9 Simple Firework Safety Tips

For most of us, the Fourth of July is a time to enjoy the company of family and friends, having fun and creating memories – whether at home or away. But for some families, the holiday is a nightmare. Homes each year in New Hampshire are damaged by wayward fireworks and thousands of people are injured in accidents. At Knapton, Reade & Woods Insurance Agency, we want your holiday to be happy, but also safe. Keep the following firework safety tips in mind to help you protect yourself and your property on Independence Day: Protecting yourself (and others) To minimize the risk of injury, don’t use consumer fireworks; attend a public display conducted by professionals in your town/city instead. If using consumer fireworks, always follow instructions. Do not attempt to re-light “duds” or create homemade fireworks. Never let children handle or light fireworks. Even sparklers, which burn at more than 1,000 degrees, can cause third-degree burns. Kids under the age of 15 account for approximately 40 percent of fireworks injuries, according to the U.S. Fire Administration. A responsible adult should always be present when children – even teenagers – are around fireworks. More than half of fireworks injuries happen to those younger than 20 years old. Protecting your home According to the National Fire Protection Association, the best way to protect your home is to not use fireworks at home. Remember, fireworks can cause grass fires and other types of blazes as well. Make sure you light fireworks in a safe area, away from homes and buildings, as well as other combustible material. Keep a fire extinguisher nearby in...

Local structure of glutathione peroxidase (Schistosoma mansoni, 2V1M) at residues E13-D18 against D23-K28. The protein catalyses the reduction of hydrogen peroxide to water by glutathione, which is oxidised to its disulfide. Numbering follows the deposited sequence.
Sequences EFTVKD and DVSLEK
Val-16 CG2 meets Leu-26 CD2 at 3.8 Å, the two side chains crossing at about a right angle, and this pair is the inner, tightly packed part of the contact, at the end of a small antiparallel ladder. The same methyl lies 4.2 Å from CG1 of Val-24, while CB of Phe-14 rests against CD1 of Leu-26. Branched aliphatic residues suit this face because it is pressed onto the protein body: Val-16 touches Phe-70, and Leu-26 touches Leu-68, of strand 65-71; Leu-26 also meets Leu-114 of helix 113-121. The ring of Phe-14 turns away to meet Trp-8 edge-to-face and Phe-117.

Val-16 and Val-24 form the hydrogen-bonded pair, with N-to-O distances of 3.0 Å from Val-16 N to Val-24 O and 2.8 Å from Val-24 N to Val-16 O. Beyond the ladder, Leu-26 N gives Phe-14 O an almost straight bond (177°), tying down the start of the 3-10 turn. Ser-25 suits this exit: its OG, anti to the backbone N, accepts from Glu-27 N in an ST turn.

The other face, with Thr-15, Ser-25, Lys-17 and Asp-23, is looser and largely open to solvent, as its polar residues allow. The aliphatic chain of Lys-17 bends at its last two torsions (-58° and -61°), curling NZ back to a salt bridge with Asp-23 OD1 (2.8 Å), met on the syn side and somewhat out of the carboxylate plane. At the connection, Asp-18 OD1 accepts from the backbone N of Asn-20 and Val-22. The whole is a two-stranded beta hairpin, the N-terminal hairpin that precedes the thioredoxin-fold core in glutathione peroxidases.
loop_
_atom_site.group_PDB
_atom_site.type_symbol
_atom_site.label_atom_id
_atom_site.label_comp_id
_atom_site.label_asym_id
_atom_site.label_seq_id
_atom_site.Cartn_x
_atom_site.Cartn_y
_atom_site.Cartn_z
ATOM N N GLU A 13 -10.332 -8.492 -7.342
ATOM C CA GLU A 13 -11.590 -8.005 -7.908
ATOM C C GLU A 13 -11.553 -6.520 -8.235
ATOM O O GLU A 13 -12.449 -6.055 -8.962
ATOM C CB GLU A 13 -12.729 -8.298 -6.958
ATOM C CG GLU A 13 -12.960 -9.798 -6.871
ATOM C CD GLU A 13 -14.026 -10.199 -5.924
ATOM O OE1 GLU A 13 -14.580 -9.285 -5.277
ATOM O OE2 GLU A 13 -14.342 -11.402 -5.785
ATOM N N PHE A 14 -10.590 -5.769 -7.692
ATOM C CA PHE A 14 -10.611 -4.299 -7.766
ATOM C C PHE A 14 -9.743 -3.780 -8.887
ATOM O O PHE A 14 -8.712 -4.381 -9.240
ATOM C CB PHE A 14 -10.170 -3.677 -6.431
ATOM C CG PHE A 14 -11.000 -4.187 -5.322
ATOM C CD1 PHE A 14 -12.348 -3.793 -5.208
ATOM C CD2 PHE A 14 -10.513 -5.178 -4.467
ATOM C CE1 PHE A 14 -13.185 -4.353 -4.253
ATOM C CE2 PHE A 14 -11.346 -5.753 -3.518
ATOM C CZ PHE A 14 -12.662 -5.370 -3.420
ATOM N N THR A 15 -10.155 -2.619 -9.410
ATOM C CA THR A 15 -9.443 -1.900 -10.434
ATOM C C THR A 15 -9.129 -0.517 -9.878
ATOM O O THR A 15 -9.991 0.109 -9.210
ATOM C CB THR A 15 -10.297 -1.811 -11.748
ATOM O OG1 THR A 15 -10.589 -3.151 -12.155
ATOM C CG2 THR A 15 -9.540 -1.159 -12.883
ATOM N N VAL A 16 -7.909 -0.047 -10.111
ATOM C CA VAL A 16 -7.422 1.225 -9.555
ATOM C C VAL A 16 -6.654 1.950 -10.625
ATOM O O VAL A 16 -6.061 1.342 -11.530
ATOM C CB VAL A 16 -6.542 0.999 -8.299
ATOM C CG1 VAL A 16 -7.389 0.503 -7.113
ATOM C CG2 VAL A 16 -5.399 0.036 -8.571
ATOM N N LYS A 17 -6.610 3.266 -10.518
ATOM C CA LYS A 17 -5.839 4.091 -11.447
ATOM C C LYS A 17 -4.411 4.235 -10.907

Grilling Safety Tips

Just like hamburgers and hot dogs, a sizzling grill is a symbol of summer, and grilling isn’t just about great food – backyard barbecues often create treasured memories with friends and family. However, it’s important to keep in mind that when you grill, you’re literally playing with fire. Thousands of residents each year learn this the hard way, suffering damage to their homes or even serious injuries in grilling accidents. Review the simple tips below to help ensure that you and everyone you’re cooking for remain safe next time you fire up the grill. Safety Tips for All Grills • Regardless of whether it’s gas or charcoal, your grill should be on a level surface outdoors, away from anything that could be ignited by flames (bushes, fences, etc.). • NEVER use a grill indoors. Odorless carbon monoxide fumes can be fatal. • Keep your grill clean and well-maintained. Check parts regularly to determine if replacements are needed. • Never leave a hot grill unattended or let children play near it. Charcoal Grill Tips From Kingsford.com • Do not add lighter fluid directly to hot coals; the flame could travel up the stream of fluid and burn you. • Never use gasoline or kerosene to light a charcoal fire. • Use flame-retardant mitts and long-handled barbecue tongs, as coals can reach up to 1,000 degrees. • To dispose of coals, allow the ashes to cool for at least 48 hours before disposal in a non-combustible container. If you cannot wait 48 hours, carefully place coals individually in a can of sand or bucket of water. Gas Grill Safety Tips From...

5 Fishing Safety Tips